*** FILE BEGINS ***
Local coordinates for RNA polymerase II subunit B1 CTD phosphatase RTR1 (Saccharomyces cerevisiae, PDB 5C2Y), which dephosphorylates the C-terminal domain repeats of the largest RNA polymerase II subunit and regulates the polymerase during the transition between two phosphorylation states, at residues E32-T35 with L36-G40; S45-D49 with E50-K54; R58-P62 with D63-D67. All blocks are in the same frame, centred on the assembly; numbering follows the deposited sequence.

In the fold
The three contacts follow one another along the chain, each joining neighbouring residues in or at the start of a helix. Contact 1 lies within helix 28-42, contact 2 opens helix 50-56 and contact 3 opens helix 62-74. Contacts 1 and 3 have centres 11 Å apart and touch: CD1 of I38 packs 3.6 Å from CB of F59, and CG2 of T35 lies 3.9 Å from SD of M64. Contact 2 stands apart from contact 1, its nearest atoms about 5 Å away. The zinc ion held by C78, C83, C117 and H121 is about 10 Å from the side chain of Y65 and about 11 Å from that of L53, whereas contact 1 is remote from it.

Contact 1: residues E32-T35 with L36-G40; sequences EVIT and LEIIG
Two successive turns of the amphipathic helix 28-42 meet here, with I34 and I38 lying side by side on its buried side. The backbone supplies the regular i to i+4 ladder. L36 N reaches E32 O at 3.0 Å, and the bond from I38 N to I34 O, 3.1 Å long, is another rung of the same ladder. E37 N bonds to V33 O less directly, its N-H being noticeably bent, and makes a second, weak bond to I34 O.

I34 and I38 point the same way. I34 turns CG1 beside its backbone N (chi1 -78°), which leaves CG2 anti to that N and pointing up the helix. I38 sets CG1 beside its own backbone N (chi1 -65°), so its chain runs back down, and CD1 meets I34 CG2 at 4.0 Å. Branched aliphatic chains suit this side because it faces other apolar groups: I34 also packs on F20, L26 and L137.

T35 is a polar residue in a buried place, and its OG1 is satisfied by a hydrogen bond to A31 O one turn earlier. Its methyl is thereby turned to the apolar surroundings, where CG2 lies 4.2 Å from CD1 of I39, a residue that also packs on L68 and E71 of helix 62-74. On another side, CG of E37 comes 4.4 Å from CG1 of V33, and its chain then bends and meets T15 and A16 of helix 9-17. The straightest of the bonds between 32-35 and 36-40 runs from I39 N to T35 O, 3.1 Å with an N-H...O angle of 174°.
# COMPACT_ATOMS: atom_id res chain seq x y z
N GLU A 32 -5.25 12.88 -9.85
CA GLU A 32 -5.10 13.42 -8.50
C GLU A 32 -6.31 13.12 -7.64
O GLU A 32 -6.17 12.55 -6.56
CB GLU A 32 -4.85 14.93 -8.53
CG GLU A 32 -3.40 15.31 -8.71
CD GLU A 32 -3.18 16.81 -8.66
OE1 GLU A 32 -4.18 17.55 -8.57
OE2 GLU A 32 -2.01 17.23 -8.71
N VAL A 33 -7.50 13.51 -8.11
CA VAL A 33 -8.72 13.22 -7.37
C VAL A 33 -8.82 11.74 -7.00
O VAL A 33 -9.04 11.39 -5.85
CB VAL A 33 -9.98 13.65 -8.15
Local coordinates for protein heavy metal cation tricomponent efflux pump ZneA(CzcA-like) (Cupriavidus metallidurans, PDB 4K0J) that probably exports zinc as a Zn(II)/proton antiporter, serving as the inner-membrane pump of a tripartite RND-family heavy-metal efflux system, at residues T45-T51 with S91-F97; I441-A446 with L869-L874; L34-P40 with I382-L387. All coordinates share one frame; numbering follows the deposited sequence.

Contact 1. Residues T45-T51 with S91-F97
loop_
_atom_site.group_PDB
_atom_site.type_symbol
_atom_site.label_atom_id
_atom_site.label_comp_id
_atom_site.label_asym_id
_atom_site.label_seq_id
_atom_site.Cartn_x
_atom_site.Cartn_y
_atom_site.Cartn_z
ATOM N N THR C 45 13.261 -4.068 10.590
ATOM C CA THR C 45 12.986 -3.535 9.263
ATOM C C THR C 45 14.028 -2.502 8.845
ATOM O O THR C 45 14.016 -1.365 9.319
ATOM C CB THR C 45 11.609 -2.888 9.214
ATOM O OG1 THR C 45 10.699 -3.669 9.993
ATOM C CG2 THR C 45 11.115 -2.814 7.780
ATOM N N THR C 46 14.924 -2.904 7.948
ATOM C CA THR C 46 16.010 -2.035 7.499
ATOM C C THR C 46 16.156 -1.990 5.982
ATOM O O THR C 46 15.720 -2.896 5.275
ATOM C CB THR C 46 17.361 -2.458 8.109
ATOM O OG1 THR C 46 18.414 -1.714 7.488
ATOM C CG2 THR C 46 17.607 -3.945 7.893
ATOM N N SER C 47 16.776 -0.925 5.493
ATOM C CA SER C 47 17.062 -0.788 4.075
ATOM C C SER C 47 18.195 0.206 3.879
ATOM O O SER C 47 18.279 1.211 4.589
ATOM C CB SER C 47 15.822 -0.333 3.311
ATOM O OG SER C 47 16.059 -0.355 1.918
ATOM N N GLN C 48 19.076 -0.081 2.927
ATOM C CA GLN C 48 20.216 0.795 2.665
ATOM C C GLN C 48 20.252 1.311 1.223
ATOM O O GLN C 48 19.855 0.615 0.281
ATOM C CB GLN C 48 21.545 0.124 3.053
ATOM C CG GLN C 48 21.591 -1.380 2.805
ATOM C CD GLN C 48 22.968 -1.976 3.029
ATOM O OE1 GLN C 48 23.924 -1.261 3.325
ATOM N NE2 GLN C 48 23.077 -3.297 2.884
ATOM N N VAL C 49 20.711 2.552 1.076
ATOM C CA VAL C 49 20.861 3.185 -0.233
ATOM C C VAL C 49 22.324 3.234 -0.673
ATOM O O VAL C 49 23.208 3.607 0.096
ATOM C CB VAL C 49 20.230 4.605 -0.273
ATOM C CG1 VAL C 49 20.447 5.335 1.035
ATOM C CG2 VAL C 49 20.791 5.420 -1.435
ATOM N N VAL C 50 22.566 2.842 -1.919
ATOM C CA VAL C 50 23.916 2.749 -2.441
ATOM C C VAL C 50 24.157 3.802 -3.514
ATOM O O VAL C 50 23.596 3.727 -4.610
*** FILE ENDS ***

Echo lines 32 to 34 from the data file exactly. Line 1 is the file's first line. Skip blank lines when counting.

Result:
_atom_site.Cartn_x
_atom_site.Cartn_y
_atom_site.Cartn_z